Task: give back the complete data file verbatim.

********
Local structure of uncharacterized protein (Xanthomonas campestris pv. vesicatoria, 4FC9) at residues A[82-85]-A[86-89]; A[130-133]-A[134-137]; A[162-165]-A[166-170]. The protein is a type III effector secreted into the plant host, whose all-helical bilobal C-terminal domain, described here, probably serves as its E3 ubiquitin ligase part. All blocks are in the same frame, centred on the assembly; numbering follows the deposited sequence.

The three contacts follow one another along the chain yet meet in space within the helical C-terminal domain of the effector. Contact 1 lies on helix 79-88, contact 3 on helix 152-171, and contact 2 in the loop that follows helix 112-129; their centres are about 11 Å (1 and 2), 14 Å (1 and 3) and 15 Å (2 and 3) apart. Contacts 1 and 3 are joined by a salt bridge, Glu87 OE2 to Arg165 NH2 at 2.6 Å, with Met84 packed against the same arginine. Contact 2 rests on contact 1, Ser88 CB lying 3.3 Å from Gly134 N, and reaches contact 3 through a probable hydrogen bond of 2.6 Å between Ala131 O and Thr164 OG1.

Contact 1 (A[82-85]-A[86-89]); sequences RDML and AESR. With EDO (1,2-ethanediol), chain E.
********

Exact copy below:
Local structure of uncharacterized protein (Xanthomonas campestris pv. vesicatoria, 4FC9) at residues A[82-85]-A[86-89]; A[130-133]-A[134-137]; A[162-165]-A[166-170]. The protein is a type III effector secreted into the plant host, whose all-helical bilobal C-terminal domain, described here, probably serves as its E3 ubiquitin ligase part. All blocks are in the same frame, centred on the assembly; numbering follows the deposited sequence.

The three contacts follow one another along the chain yet meet in space within the helical C-terminal domain of the effector. Contact 1 lies on helix 79-88, contact 3 on helix 152-171, and contact 2 in the loop that follows helix 112-129; their centres are about 11 Å (1 and 2), 14 Å (1 and 3) and 15 Å (2 and 3) apart. Contacts 1 and 3 are joined by a salt bridge, Glu87 OE2 to Arg165 NH2 at 2.6 Å, with Met84 packed against the same arginine. Contact 2 rests on contact 1, Ser88 CB lying 3.3 Å from Gly134 N, and reaches contact 3 through a probable hydrogen bond of 2.6 Å between Ala131 O and Thr164 OG1.

Contact 1 (A[82-85]-A[86-89]); sequences RDML and AESR. With EDO (1,2-ethanediol), chain E.